Perpetuating Difference: A Response to Multiculturalism & Democracy


First, let us establish that multiculturalism refers not to cultural diversity within a country, but to the policies aimed at managing that experience. Now, at the risk of inciting the fury of the regressive Left, the placid indignation of the Right, or even worse, the triumphalism of the far-Right, I proceed by saying that the two are becoming incompatible.

In the context of an ever-globalized world, the nuances of people’s identities are become ever more complex. One need only look around to see that nationalism, ethnicity, faith, sexuality, gender etc. are becoming much more complex than ever before as they interact with one another. In many cases, this is entirely and absolutely a good thing. The problem is that multiculturalism demands public affirmation of these identities and corrals all into neat little boxes, thereby ignoring their subtle nuances. In effect, multiculturalism requires that cultural diversity be stratified in the public sphere and thus, structurally reinforces difference.

And so, when the far-Right see difference, they see more of it, and they fear that the mechanisms of democracy will give the ‘other’ power. This is what invokes their ingrained perception of what the state should look like, precisely because of multiculturalism’s internal logic.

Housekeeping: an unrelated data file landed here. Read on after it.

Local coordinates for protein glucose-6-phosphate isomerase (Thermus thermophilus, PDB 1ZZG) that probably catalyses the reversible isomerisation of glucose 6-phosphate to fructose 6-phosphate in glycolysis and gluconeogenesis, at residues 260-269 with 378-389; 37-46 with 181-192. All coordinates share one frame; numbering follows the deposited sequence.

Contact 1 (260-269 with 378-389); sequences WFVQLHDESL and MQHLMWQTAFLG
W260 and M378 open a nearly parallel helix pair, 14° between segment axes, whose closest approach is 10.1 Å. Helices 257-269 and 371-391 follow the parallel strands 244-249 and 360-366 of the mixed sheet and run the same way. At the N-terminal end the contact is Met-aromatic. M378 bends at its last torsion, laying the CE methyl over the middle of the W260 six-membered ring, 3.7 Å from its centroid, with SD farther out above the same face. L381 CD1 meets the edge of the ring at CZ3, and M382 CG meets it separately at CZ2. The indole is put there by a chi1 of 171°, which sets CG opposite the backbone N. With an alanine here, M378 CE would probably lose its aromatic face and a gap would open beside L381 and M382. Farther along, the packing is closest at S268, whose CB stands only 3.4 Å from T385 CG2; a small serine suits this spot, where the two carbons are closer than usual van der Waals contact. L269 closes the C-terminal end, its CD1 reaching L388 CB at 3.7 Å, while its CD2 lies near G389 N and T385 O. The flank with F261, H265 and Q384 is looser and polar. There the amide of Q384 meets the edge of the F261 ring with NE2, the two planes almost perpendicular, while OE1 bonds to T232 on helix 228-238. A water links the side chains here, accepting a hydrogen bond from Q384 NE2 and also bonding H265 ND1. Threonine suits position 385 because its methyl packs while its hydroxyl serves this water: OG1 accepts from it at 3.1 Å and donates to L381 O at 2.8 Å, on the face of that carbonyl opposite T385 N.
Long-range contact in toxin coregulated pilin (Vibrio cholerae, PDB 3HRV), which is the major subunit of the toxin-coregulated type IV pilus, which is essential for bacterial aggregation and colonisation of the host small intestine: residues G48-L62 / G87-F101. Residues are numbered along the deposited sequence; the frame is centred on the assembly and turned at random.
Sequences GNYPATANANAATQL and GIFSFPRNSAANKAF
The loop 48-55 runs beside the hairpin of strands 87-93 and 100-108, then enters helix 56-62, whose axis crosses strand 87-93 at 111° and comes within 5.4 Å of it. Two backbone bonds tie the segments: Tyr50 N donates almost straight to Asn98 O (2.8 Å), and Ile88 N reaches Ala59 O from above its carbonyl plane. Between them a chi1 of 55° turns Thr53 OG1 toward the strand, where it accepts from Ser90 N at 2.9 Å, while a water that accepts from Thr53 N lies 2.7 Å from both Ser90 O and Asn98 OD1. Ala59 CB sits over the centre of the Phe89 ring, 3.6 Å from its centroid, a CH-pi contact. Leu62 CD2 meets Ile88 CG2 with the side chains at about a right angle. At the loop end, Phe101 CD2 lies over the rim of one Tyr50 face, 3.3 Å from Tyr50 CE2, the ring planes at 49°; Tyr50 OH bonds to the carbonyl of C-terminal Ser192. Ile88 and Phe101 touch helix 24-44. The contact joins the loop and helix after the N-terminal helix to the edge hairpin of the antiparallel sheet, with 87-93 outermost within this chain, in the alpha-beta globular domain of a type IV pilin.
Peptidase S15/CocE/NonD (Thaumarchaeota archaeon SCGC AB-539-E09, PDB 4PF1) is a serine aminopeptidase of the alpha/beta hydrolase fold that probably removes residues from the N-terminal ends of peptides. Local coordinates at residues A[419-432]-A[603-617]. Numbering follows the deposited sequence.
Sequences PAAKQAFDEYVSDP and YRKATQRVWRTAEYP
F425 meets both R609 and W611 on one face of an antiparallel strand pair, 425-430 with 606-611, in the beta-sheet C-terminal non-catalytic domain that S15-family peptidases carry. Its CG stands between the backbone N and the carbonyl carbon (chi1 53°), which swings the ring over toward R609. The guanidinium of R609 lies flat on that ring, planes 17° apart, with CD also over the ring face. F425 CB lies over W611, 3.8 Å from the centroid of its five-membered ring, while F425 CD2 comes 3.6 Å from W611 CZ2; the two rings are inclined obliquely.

Pauline Hanson, for instance, claims that Australia is a Christian nation to justify her demonization of Islam. The typical ‘progressive’ response is to simply insult this as unintelligent, laugh it off as crazy Hanson, and then continue life eating halal snack packs. This is problematic because they haven’t asked themselves why Hanson thinks Australia is a Christian nation. They simply say to themselves “Separation of Church and State” and dust their hands. But this is not the whole truth.

Australia still permits interaction of the State with the Church – provided that the State does not interfere in Church affairs, or vice versa, and that it does not favour any one religion over another. This is a multicultural approach to secularism, but it also shows the gaps in multiculturalism. By allowing this interaction (e.g. the funding of religious schools) the State actually allows people like Hanson to associate Australia with Christianity and therefore, to ludicrously suggest we are under threat of invasion. By allowing this interaction, the State, whether knowingly or not, is reinforcing differences within the public sphere.

While this is only one way that multiculturalism is stagnating, it is arguably the most relevant.

Overall, in order to protect itself and the citizenry, the State must stop its practice of boxing people up and stratifying difference in the public sphere.

Secularism, not multiculturalism, should be the order of the day.